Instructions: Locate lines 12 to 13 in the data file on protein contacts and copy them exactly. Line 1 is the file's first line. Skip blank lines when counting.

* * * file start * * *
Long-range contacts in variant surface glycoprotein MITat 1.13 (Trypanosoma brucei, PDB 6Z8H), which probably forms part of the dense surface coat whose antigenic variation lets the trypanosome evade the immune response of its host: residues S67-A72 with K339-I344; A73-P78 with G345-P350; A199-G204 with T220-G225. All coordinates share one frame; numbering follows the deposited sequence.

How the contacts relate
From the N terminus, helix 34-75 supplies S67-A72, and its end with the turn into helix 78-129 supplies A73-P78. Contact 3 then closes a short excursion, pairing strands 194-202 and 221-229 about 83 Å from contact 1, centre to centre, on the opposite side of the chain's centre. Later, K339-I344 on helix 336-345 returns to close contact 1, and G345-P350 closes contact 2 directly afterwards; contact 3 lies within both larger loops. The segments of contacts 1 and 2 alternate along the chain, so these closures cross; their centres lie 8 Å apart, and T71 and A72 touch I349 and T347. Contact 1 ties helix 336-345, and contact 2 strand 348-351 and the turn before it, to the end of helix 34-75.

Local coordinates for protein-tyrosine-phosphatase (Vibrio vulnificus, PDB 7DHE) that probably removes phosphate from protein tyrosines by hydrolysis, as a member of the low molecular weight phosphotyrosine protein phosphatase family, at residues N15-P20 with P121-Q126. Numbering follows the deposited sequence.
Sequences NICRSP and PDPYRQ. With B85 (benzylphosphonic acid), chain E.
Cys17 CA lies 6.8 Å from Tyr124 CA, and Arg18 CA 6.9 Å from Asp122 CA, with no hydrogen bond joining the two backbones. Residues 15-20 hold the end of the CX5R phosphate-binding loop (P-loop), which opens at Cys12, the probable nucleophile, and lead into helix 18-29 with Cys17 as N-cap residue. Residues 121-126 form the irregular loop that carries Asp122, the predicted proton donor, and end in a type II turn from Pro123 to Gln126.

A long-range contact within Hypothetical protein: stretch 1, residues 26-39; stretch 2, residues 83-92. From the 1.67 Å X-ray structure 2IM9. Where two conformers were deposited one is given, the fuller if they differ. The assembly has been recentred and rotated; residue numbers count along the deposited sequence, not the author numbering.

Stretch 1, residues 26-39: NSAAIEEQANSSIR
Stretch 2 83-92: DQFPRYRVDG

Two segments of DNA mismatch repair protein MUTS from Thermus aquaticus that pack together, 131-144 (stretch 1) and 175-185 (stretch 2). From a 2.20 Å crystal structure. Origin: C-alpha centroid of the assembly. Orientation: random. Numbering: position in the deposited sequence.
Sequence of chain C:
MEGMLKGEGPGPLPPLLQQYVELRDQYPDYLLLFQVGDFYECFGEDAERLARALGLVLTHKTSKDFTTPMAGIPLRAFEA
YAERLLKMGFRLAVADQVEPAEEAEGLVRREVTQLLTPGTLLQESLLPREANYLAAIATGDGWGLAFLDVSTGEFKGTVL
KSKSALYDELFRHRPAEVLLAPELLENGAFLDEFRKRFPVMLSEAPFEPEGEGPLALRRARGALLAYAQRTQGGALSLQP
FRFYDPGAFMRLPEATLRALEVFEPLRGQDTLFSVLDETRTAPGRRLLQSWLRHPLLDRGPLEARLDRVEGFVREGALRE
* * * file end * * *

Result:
MEGMLKGEGPGPLPPLLQQYVELRDQYPDYLLLFQVGDFYECFGEDAERLARALGLVLTHKTSKDFTTPMAGIPLRAFEA
YAERLLKMGFRLAVADQVEPAEEAEGLVRREVTQLLTPGTLLQESLLPREANYLAAIATGDGWGLAFLDVSTGEFKGTVL